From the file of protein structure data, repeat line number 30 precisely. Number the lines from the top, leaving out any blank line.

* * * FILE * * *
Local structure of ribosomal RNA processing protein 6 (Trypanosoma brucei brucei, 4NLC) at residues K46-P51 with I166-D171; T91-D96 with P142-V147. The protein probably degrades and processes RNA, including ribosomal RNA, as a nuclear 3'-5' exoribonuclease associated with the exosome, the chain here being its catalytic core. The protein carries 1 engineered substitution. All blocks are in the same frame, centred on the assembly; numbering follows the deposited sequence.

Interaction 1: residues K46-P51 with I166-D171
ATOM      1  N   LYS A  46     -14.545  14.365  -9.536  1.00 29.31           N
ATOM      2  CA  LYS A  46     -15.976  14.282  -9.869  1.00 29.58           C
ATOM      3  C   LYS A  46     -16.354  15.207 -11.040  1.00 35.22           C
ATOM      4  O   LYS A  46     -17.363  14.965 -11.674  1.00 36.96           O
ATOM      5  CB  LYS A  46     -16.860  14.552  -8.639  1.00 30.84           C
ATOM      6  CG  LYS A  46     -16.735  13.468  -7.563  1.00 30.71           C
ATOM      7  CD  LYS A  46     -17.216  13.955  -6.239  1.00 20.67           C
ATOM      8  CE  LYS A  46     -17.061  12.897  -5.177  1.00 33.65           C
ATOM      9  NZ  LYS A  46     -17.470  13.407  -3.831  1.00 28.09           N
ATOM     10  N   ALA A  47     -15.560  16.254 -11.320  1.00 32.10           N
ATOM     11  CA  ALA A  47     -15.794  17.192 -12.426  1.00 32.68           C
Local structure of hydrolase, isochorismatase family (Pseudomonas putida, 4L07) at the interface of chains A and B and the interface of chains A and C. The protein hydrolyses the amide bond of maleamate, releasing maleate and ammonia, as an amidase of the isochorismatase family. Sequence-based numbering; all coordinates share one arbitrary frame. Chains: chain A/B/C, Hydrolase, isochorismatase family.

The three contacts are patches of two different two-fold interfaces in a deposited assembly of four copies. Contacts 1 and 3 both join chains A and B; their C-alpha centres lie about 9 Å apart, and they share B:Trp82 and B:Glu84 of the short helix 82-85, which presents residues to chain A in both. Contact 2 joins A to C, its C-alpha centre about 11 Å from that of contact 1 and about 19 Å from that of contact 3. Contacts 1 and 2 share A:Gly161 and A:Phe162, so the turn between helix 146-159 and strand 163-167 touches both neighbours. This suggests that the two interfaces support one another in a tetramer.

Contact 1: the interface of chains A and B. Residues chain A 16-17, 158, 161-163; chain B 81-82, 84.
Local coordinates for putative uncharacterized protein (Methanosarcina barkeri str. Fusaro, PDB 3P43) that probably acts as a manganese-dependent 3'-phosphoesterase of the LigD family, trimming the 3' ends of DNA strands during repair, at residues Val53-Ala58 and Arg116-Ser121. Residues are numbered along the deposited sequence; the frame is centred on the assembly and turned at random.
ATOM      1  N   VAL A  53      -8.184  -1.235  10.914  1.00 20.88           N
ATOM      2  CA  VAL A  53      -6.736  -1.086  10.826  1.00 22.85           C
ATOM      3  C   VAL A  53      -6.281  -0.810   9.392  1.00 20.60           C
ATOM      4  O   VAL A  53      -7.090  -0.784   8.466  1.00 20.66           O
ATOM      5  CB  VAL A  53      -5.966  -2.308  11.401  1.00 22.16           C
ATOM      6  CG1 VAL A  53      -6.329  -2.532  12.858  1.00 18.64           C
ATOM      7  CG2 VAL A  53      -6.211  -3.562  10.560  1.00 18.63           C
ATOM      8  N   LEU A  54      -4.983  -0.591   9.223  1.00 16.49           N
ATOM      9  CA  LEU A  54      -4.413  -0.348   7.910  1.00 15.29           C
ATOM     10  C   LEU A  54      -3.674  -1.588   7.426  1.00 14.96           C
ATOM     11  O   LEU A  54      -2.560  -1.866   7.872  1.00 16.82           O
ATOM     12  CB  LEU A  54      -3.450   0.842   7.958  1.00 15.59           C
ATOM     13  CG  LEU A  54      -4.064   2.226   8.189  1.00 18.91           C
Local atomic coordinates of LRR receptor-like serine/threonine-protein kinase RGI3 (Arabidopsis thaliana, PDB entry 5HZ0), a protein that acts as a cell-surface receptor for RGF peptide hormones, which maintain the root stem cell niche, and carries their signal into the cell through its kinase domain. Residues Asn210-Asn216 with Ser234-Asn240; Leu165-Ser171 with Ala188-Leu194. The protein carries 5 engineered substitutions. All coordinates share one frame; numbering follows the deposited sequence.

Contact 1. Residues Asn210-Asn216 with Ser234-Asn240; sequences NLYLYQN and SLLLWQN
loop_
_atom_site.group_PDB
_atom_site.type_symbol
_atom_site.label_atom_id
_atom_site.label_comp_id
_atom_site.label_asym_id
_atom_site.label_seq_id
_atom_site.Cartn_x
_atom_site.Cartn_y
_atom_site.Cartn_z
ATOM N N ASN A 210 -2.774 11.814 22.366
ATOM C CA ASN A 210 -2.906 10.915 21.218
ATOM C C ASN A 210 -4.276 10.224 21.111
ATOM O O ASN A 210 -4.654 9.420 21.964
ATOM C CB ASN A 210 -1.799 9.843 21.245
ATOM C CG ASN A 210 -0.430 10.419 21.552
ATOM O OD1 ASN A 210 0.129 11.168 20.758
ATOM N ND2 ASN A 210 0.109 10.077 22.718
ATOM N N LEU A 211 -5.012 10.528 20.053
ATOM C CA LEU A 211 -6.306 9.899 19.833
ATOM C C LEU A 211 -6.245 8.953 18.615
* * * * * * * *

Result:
ATOM     13  CG  LEU A  54      -4.064   2.226   8.189  1.00 18.91           C